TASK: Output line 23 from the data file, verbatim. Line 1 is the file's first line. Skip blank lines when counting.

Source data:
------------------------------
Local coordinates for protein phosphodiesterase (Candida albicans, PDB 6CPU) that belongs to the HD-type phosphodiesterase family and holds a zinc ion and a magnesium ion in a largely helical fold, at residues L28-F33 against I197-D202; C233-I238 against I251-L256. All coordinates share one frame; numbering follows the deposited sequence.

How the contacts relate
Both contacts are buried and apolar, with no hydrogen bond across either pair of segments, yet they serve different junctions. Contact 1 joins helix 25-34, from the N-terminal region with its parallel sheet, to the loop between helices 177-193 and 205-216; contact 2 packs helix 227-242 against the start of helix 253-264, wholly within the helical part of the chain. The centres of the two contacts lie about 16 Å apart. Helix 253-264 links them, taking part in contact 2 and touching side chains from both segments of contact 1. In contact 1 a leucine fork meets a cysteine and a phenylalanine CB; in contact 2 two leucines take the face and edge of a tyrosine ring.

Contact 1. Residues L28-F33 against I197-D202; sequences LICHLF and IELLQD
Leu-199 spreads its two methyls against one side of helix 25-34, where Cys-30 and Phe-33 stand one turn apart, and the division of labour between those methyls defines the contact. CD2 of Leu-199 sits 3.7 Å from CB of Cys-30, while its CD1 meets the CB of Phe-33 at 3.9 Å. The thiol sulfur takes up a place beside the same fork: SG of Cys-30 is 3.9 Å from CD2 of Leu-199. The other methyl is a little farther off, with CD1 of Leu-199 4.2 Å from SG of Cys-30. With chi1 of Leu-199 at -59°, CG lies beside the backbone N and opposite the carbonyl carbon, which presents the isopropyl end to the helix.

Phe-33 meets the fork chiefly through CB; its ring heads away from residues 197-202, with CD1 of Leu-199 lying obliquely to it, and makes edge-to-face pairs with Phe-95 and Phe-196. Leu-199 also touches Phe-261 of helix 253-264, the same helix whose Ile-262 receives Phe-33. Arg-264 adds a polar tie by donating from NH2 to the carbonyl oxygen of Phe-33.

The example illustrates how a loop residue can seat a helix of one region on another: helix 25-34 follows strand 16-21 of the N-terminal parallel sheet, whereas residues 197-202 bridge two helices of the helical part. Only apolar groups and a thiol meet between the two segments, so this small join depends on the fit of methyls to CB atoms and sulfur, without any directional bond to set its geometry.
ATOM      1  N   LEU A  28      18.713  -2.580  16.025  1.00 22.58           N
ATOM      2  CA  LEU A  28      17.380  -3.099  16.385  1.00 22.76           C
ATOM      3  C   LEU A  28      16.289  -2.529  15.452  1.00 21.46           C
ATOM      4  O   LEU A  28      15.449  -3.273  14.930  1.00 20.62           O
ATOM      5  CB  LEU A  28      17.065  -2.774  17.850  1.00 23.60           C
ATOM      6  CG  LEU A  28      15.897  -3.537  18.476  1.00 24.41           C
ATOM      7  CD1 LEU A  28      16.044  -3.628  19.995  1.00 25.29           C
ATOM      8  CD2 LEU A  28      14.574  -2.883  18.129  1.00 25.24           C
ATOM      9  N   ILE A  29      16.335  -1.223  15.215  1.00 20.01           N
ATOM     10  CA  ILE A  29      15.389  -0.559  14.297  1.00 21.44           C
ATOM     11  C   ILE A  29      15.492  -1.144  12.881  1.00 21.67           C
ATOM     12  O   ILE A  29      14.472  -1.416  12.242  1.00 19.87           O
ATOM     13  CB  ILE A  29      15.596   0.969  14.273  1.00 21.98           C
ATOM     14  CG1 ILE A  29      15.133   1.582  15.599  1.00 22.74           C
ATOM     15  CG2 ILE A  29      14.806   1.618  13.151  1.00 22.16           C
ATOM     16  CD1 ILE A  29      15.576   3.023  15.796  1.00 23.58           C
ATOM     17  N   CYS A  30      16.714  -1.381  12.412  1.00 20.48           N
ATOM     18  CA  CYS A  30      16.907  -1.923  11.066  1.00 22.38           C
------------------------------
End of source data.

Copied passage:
ATOM     16  CD1 ILE A  29      15.576   3.023  15.796  1.00 23.58           C